Rossville residents ready for Willard Bridge over Kansas River to reopen

A construction crew works on the south bank of the Kansas River near the Willard Bridge Friday morning. The new bridge is scheduled to open Monday. (Luke Ranker/The Capital-Journal)

WILLARD &ROSSVILLE — As a construction crew worked to complete the Willard Bridge on the south bank of the Kansas River, Sarene McCrory poured coffee a few miles from the north end in Rossville.

 

She and others in the community are ready for the bridge to reopen Monday, she said from behind the bar in Grounded Coffee House. Most of her customers are local, so the closure of Carlson Road to Willard may not have affected her business, but it certainly didn’t help, she said. More importantly, McCrory said she is tired of the increased traffic on US-24 highway, which picked up greatly when the 62-year-old bridge closed in June.

“It’s dangerous,” she said. “We’re really excited to have it open.”

At the corner of US-24 and Main Street, Rossville Liquor Store employee Bryce Roberts echoed McCrory’s excitement. Even though the liquor store is the only one within dozens of miles, Roberts said business had slowed.

“I didn’t realize how many of our customers came from south of the river,” he said. “I haven’t seen some faces in a while.”

A ribbon-cutting ceremony is scheduled for noon Monday on the north side, followed by a walking procession across the bridge to the south, where a small celebration will be held to commemorate the end of what Shawnee County public works director Tom Vlach called the largest public works project the county “has done or probably ever will do.” Lt. Gov. Jeff Colyer is expected to attend, Vlach said.

The new bridge, with a $18.1 million price tag, features a hard concrete deck instead of a steal grate, wider shoulders, and a bike and walking path on the east side. It’s expected to last 75 to 100 years. The completion of the project, which was expected to cost nearly $25 million, marks a major success for the county, said commissioner and former Rossville mayor Shelly Buhler. She championed a new bridge for years, often voting against other county expenses at a time when a funding source for the bridge was unknown.

After originally facing a conundrum finding funds for the bridge, Buhler praised the project for costing nearly $7 million less than expected. It will also be finished months before the December deadline.

In the early 2000s when Buhler served as mayor, she began keeping a file on the bridge’s deteriorating condition. That file can now be closed, she said.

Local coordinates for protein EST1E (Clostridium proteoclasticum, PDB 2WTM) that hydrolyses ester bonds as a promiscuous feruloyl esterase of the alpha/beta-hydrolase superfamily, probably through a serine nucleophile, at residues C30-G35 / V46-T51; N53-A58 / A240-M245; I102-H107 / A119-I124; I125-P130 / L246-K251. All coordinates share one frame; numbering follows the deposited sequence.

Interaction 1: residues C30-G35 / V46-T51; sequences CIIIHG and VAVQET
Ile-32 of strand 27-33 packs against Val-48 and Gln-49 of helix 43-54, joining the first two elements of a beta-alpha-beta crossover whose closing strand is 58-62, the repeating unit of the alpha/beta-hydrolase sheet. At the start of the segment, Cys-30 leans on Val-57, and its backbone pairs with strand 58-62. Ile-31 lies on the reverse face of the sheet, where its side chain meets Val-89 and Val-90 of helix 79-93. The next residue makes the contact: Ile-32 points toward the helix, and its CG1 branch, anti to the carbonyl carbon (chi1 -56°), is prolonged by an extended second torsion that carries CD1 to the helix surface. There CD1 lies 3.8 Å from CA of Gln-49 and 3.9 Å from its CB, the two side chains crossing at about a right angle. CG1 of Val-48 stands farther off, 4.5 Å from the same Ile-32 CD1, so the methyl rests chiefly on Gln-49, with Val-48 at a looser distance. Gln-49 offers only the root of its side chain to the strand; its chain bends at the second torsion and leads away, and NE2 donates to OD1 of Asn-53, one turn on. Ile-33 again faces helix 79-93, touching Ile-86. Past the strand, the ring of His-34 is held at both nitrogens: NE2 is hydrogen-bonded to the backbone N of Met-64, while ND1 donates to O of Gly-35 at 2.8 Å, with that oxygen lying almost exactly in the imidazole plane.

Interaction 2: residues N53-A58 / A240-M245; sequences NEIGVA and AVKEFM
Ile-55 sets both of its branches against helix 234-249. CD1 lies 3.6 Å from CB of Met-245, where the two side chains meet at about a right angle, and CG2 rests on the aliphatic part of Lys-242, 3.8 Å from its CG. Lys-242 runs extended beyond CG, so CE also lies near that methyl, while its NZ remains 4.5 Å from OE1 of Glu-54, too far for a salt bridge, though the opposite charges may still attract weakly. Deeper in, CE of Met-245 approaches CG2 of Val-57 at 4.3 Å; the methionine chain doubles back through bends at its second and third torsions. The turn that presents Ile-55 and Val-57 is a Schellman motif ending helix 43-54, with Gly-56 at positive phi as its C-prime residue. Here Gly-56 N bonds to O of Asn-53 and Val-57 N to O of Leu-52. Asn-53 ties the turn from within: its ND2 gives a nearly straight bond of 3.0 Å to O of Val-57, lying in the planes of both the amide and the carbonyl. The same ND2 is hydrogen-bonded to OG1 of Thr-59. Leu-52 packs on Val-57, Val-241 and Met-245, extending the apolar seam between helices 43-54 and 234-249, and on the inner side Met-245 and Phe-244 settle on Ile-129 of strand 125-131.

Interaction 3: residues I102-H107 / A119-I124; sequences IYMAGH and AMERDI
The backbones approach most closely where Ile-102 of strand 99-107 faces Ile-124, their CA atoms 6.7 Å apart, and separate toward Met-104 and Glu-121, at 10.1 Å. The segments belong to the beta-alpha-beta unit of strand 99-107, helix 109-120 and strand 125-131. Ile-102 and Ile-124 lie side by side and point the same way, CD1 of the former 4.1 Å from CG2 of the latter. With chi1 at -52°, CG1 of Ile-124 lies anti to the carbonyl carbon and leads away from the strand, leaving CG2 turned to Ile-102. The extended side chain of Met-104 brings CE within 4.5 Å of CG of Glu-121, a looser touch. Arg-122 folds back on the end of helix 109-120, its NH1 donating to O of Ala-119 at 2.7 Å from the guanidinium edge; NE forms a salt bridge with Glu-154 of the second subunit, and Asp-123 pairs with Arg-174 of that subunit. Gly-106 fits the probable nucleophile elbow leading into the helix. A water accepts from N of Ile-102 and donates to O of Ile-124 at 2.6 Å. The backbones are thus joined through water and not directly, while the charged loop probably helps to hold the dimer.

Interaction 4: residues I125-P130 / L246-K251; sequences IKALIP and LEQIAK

“I can finally look at it and say, ‘We’re finished,’” she said. “It’s a good feeling.”

Weight limits on Willard Bridge, constructed in 1955 and rehabbed in 1983, were first lowered in 2007. An assessment in 2009 found heavy corrosion on metal pins supporting the bridge that could cause them to fail. The bridge is the same type as the Interstate 35 bridge in Minneapolis that collapsed in August 2007, killing 13 people and injuring 145.

At the time, funds were limited, so the bridge didn’t become a major public concern until 2015. A series of weight-limit reductions left the maximum weight at 9 tons, limiting its use to passenger vehicles.

That sparked an outcry in the rural area, where farmers with large machinery and Kaw Valley USD 321 relied on the bridge for easy access north to Rossville or south to Interstate 70, Buhler said. Driving east to Topeka or west to Maple Hill added 10 to 20 minutes to most people’s drive. Nearly 4,000 cars cross the bridge daily, according to estimates Buhler has cited.

“When you go to work you have the sun in your eyes, and when you come home you have the sun in your eyes,” said Rossville mayor Ken Wichman, summing up the inconvenience. “It’s always been a little safer to take Carlson Road south than deal with the oncoming traffic on highway 24.”

^

Contact reporter Luke Ranker at (785) 295-1270 or @lrankerNEWS on Twitter. Like him on Facebook at facebook.com/lukeranker.

PowerPlayer

Willard Bridge TimeLine

2007 - First weight limit reductions from 40 tons to 36 tons for vehicles with three or more axels

2009 - Assessment finds metal pins at risk of failing

January 2015 - Weight limits reduced to nine tons for two-axle vehicles, 15 tons for three-axle vehicles and 27 tons for vehicle combinations involving more than three axles

February 2015 - Weight limits reduced to nine tons

November 2015 - County commission approves $24.7 million project budget

January 2016 - County award construction bid to Atlantic, Iowa-based A.M. Cohron & Co., construction begins

March 2016 - Kansas Department of Transportation agrees to front nearly $9 million no-interest loan

June 2017 - Old bridge closes

 

More